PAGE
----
# Polynomial hierarchy

In computational complexity theory, the **polynomial hierarchy** (sometimes called the **polynomial-time hierarchy**) is a hierarchy of complexity classes that generalize the classes P, NP and co-NP to oracle machines. It is a resource-bounded counterpart to the arithmetical hierarchy and analytical hierarchy from mathematical logic.

## Contents

## Definitions[edit]

There are multiple equivalent definitions of the classes of the polynomial hierarchy.

- For the oracle definition of the polynomial hierarchy, define
where P is the set of decision problems solvable in polynomial time. Then for i ≥ 0 define

- For the existential/universal definition of the polynomial hierarchy, let be a language (i.e. a decision problem, a subset of {0,1}
^{*}), let be a polynomial, and definewhere is some standard encoding of the pair of binary strings

*x*and*w*as a single binary string.*L*represents a set of ordered pairs of strings, where the first string*x*is a member of , and the second string*w*is a "short" () witness testifying that*x*is a member of . In other words, if and only if there exists a short witness*w*such that . Similarly, defineNote that De Morgan's laws hold: and , where

*L*^{c}is the complement of*L*.Let be a class of languages. Extend these operators to work on whole classes of languages by the definition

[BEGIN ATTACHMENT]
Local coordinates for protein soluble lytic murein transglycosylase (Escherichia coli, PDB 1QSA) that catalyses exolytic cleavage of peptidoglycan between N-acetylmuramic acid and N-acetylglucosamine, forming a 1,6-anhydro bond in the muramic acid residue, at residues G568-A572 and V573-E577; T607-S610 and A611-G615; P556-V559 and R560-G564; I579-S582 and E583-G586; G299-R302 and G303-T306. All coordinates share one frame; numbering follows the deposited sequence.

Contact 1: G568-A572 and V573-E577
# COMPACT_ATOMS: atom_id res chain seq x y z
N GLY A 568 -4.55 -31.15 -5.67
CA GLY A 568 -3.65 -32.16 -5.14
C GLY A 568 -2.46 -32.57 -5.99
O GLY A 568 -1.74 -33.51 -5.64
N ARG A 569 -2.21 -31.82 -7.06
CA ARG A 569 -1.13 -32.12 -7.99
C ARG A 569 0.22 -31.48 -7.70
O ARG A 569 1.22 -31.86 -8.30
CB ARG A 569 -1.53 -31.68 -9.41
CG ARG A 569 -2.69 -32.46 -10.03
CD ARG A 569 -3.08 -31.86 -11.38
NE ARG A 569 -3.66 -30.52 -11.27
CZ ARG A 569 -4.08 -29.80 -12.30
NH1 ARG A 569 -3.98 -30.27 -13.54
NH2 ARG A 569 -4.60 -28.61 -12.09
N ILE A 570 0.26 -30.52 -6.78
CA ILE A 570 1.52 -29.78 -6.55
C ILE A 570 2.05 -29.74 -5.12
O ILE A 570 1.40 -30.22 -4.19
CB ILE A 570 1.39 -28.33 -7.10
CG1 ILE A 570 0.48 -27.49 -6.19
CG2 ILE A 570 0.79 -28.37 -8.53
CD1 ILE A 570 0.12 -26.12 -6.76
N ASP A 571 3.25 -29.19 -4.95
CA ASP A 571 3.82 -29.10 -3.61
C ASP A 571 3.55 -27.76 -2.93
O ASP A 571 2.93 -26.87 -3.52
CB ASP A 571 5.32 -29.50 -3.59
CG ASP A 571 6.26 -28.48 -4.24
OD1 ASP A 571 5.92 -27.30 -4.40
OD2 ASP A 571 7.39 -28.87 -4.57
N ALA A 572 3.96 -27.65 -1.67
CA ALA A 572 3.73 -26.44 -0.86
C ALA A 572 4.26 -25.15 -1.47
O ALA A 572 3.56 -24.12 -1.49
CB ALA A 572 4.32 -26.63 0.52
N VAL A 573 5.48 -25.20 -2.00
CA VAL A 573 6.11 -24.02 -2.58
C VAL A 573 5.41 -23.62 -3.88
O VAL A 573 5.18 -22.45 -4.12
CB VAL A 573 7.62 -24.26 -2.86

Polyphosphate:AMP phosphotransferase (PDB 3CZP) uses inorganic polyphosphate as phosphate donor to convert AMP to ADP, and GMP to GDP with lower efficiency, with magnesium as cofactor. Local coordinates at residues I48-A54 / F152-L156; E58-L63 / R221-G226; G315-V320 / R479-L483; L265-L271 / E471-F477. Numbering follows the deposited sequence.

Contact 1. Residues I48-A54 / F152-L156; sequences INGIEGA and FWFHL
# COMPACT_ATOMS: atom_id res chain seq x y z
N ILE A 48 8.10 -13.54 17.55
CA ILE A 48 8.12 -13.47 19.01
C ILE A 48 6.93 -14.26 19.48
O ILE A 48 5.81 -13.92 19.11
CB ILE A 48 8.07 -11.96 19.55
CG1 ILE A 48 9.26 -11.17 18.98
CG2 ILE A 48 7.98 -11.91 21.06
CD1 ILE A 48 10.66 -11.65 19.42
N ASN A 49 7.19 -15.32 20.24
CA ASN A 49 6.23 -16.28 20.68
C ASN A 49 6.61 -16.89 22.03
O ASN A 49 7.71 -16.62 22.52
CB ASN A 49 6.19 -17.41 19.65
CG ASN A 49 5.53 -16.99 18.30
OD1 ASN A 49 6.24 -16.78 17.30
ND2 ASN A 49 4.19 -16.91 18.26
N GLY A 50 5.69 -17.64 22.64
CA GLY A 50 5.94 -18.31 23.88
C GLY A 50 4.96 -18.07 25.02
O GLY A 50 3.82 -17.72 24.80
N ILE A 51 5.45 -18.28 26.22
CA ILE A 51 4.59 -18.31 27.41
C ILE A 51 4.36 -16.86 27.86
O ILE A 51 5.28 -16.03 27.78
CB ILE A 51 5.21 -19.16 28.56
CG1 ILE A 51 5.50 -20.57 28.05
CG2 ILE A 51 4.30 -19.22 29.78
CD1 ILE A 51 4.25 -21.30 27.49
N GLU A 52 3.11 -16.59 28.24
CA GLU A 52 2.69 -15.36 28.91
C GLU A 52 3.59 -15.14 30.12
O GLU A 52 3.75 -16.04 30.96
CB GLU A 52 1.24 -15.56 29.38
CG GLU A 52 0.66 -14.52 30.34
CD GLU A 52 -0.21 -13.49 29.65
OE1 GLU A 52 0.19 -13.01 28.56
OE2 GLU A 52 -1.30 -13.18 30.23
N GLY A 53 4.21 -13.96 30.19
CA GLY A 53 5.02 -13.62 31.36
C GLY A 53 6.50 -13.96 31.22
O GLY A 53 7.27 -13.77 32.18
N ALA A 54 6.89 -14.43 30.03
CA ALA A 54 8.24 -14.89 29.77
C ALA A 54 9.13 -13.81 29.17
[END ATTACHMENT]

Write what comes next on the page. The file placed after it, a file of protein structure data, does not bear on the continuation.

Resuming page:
Again, De Morgan's laws hold: and , where .

The classes

**NP**and**co-NP**can be defined as , and , where**P**is the class of all feasibly (polynomial-time) decidable languages. The polynomial hierarchy can be defined recursively asNote that , and .

This definition reflects the close connection between the polynomial hierarchy and the arithmetical hierarchy, where**R**and**RE**play roles analogous to**P**and**NP**, respectively. The analytic hierarchy is also defined in a similar way to give a hierarchy of subsets of the real numbers. - An equivalent definition in terms of alternating Turing machines defines (respectively, ) as the set of decision problems solvable in polynomial time on an alternating Turing machine with alternations starting in an existential (respectively, universal) state.

## Relations between classes in the polynomial hierarchy[edit]

The definitions imply the relations:

Unlike the arithmetic and analytic hierarchies, whose inclusions are known to be proper, it is an open question whether any of these inclusions are proper, though it is widely believed that they all are. If any , or if any , then the hierarchy *collapses to level k*: for all , . In particular, if P = NP, then the hierarchy collapses completely.

The union of all classes in the polynomial hierarchy is the complexity class **PH**.

## Properties[edit]

The polynomial hierarchy is an analogue (at much lower complexity) of the exponential hierarchy and arithmetical hierarchy.

It is known that PH is contained within PSPACE, but it is not known whether the two classes are equal. One useful reformulation of this problem is that PH = PSPACE if and only if second-order logic over finite structures gains no additional power from the addition of a transitive closure operator.